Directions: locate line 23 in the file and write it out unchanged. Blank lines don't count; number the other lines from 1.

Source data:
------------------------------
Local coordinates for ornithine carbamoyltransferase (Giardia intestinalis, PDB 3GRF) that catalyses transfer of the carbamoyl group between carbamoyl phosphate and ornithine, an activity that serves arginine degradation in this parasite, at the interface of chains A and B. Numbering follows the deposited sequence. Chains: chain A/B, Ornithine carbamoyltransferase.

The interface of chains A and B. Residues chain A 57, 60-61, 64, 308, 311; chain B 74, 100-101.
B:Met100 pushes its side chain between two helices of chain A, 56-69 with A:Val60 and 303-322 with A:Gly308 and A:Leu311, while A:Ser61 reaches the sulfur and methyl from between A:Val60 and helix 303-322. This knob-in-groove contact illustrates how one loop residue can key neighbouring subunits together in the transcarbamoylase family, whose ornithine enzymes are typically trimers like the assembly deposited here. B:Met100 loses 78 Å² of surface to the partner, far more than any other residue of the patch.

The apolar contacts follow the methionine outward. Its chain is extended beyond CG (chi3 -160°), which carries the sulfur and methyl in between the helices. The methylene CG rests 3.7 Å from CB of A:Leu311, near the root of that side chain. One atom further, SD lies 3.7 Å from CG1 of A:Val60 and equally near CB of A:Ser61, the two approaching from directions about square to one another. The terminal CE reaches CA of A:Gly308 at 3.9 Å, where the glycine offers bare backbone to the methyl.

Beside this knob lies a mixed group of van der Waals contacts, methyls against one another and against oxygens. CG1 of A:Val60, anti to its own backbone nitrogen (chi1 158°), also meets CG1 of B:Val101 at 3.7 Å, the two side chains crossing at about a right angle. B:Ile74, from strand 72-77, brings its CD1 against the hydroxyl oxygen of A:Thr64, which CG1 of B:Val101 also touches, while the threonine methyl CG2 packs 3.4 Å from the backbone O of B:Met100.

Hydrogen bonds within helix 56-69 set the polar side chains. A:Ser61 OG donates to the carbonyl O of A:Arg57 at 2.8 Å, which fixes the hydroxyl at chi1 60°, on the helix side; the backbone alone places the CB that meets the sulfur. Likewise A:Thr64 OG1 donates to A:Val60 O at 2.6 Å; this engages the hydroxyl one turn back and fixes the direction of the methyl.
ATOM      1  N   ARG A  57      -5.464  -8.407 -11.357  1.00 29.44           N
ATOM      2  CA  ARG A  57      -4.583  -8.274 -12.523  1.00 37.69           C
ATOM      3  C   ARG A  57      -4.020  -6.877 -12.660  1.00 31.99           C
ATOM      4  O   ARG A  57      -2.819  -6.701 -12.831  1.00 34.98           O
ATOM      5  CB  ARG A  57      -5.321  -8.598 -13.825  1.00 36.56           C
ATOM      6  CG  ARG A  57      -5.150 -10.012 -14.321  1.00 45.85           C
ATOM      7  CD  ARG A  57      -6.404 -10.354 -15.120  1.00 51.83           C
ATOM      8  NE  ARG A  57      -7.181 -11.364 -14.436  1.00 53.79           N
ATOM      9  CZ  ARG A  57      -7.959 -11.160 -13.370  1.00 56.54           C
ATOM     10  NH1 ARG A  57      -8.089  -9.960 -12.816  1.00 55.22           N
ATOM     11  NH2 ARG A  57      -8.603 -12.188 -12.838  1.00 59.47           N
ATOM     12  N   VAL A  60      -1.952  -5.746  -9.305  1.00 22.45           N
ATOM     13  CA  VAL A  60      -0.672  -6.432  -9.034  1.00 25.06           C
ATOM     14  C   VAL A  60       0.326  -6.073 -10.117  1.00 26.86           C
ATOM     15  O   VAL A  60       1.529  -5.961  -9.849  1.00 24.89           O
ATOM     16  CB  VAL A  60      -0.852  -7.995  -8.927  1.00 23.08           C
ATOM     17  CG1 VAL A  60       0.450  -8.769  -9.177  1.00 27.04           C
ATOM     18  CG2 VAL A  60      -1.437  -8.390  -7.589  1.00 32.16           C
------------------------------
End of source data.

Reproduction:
ATOM     17  CG1 VAL A  60       0.450  -8.769  -9.177  1.00 27.04           C